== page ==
US to give $100M to African Union
for CAR crisis

Move comes as sectarian violence in Central African Republic continues to rage

Chadian soldiers in the African-led International Support Mission to the Central African Republic during a ceremony in Bangui on Dec. 19, 2013.
Ivan Lieman/AFP/Getty Images

The United States pledged $100 million to the African Union's assistance mission in the beleaguered Central African Republic (CAR), the State Department announced Friday.

The move comes amid warnings that the conflict, which began when Seleka rebels ousted CAR President Francois Bozize on March 24, is becoming an increasingly dire sectarian crisis between Muslim and Christian groups that has killed hundreds of people, most of them civilians.

"The United States remains deeply concerned about the horrific violence committed by armed groups against innocent civilians" in the Central African Republic, State Department spokeswoman Marie Harf said in a statement.

The funds are to assist the African Union–led International Support Mission in the Central African Republic with nonlethal equipment and training as well as logistical and planning support, the statement said.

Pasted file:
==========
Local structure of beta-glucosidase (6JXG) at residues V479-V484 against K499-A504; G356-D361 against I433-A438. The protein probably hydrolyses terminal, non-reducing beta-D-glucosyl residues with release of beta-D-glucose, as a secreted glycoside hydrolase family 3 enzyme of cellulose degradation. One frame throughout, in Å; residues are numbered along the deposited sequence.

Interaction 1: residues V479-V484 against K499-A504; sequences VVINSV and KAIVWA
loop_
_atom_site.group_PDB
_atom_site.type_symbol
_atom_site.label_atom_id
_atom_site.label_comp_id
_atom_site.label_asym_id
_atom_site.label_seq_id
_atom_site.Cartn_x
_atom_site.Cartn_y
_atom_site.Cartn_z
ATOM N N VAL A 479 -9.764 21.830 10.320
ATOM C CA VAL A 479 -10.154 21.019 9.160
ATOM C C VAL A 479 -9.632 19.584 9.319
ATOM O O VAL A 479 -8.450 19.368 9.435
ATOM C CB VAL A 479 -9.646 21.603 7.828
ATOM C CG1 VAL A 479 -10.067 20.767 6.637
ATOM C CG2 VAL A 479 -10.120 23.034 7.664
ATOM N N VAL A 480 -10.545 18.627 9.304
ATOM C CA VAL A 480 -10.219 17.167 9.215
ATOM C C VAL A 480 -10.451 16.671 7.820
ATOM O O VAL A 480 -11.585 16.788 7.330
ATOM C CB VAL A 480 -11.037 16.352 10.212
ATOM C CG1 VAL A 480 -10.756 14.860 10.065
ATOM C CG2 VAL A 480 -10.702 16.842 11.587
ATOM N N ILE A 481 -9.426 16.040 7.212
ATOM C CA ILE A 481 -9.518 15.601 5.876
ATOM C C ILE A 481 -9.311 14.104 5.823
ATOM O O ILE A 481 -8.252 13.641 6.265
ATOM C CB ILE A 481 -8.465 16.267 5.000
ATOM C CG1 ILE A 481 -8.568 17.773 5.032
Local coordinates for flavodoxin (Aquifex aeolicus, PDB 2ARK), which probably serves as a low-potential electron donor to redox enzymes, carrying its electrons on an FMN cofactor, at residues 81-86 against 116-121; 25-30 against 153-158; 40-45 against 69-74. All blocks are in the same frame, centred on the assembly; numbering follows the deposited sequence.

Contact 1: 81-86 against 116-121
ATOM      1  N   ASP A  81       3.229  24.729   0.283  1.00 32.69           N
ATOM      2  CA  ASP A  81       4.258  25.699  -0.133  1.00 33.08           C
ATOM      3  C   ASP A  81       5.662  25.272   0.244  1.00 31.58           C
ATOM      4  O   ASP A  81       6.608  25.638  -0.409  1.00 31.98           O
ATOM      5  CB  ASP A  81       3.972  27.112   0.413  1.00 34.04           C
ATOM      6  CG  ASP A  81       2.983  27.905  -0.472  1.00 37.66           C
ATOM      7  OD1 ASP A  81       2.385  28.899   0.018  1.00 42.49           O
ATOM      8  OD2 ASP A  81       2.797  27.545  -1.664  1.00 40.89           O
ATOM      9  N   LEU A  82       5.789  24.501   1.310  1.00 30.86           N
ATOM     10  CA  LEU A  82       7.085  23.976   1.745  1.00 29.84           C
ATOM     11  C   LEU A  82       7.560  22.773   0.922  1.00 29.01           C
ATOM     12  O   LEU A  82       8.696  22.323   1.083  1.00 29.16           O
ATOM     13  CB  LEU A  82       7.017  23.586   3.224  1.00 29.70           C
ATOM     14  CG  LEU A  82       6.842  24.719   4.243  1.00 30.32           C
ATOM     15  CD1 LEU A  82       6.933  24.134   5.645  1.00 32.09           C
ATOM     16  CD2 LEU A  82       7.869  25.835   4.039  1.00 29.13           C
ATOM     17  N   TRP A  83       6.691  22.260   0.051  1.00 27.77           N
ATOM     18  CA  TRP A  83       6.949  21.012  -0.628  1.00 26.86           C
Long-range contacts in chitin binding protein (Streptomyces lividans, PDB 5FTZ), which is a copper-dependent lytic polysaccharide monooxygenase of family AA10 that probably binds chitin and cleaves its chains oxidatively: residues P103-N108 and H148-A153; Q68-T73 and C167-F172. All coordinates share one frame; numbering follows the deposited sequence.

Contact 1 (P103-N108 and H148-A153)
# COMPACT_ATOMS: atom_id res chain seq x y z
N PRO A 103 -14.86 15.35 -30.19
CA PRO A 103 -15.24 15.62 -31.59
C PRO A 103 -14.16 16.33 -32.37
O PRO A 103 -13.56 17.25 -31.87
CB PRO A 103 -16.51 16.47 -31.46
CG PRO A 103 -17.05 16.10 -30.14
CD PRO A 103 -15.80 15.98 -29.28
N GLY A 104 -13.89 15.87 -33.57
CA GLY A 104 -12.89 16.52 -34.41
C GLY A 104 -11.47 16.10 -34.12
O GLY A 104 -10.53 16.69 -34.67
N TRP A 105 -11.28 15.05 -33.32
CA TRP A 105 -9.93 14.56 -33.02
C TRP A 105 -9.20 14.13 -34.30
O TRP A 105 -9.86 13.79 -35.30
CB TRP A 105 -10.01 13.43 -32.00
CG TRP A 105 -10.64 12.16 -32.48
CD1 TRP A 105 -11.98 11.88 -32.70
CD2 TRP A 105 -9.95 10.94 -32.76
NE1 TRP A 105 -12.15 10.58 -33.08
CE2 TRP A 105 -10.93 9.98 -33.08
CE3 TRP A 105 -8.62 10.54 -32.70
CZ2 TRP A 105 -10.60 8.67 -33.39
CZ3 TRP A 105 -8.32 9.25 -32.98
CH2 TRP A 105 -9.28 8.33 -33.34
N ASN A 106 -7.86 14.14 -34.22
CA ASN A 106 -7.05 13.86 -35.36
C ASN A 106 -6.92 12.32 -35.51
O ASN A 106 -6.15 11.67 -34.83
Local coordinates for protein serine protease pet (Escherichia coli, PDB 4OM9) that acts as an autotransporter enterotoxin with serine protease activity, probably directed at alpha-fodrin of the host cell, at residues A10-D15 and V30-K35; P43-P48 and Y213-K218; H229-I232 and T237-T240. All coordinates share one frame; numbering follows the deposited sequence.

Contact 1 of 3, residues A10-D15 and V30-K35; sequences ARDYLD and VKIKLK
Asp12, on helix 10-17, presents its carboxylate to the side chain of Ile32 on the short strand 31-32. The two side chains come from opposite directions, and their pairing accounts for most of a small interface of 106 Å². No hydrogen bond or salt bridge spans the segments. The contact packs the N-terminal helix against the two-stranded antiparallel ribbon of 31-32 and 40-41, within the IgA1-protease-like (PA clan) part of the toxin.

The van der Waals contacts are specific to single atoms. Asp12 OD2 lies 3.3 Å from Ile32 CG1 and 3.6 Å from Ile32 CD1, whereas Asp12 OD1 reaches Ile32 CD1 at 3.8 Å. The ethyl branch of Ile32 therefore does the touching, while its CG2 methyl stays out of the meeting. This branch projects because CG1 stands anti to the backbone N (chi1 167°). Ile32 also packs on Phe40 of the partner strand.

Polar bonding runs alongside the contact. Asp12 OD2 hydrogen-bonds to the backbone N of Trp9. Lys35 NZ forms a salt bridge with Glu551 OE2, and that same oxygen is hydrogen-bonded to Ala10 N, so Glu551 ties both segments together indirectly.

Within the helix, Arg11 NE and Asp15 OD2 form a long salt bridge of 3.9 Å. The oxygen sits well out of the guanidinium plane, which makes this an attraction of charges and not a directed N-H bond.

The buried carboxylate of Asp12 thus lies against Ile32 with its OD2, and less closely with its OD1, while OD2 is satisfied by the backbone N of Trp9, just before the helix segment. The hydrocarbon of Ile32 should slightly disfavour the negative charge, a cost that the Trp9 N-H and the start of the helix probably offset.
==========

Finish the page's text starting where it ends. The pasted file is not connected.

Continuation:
France hurridly sent 1,600 troops, and the African Union sent 2,500 in an attempt to stabilize the country. On Thursday, Rwandan Foreign Minister Louise Mushikiwabo on Twitter announced that Kigali would dispatch additional troops to the CAR, although she did not say when or how many will go.

This is the second monetary pledge from the U.S. to the A.U.-led CAR force in a week. On Dec. 12, the U.S. announced that it would give an additional $60 million to troop-contributing countries, including France and the A.U., in defense support, including airlifting A.U. troops into the CAR and helping train and equip them. It previously pledged $40 million to help pay for the A.U. peacekeepers.

On Sunday the CAR's interim leader, Michel Djotodia, said he was weighing amnesty for the militias involved in the violence in exchange for disarmament.

He said in a state radio address late Saturday that he had been contacted by a representative of the mainly Christian and animist militias, known as anti-balaka, who were demanding inclusion in the transitional government he leads.

"The anti-balaka sent us an emissary, and said they want to lay down their weapons and leave the bush, but they fear for their security. They gave preconditions ... They asked for an amnesty and entrance into government," Djotodia said.

Samantha Power, U.S. ambassador to the United Nations, arrived in the CAR on Thursday.

Al Jazeera and wire services

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